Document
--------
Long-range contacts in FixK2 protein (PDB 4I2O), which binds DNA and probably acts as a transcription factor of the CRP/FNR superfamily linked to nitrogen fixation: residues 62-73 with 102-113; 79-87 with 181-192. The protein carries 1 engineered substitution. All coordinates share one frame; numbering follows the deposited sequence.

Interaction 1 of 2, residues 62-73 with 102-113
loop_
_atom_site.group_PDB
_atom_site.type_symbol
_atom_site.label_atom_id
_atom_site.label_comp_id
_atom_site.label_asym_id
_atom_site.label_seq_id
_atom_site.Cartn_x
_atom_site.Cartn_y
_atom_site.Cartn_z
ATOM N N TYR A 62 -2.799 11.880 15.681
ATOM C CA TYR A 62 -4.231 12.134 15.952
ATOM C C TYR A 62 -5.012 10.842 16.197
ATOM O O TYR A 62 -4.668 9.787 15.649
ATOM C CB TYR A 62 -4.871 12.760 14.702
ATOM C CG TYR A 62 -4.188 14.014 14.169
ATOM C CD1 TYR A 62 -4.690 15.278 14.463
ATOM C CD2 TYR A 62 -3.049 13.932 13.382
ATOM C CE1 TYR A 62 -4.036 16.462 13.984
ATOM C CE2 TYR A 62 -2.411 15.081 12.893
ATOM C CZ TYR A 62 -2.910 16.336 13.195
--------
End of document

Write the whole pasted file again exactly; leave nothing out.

Long-range contacts in FixK2 protein (PDB 4I2O), which binds DNA and probably acts as a transcription factor of the CRP/FNR superfamily linked to nitrogen fixation: residues 62-73 with 102-113; 79-87 with 181-192. The protein carries 1 engineered substitution. All coordinates share one frame; numbering follows the deposited sequence.

Interaction 1 of 2, residues 62-73 with 102-113
loop_
_atom_site.group_PDB
_atom_site.type_symbol
_atom_site.label_atom_id
_atom_site.label_comp_id
_atom_site.label_asym_id
_atom_site.label_seq_id
_atom_site.Cartn_x
_atom_site.Cartn_y
_atom_site.Cartn_z
ATOM N N TYR A 62 -2.799 11.880 15.681
ATOM C CA TYR A 62 -4.231 12.134 15.952
ATOM C C TYR A 62 -5.012 10.842 16.197
ATOM O O TYR A 62 -4.668 9.787 15.649
ATOM C CB TYR A 62 -4.871 12.760 14.702
ATOM C CG TYR A 62 -4.188 14.014 14.169
ATOM C CD1 TYR A 62 -4.690 15.278 14.463
ATOM C CD2 TYR A 62 -3.049 13.932 13.382
ATOM C CE1 TYR A 62 -4.036 16.462 13.984
ATOM C CE2 TYR A 62 -2.411 15.081 12.893
ATOM C CZ TYR A 62 -2.910 16.336 13.195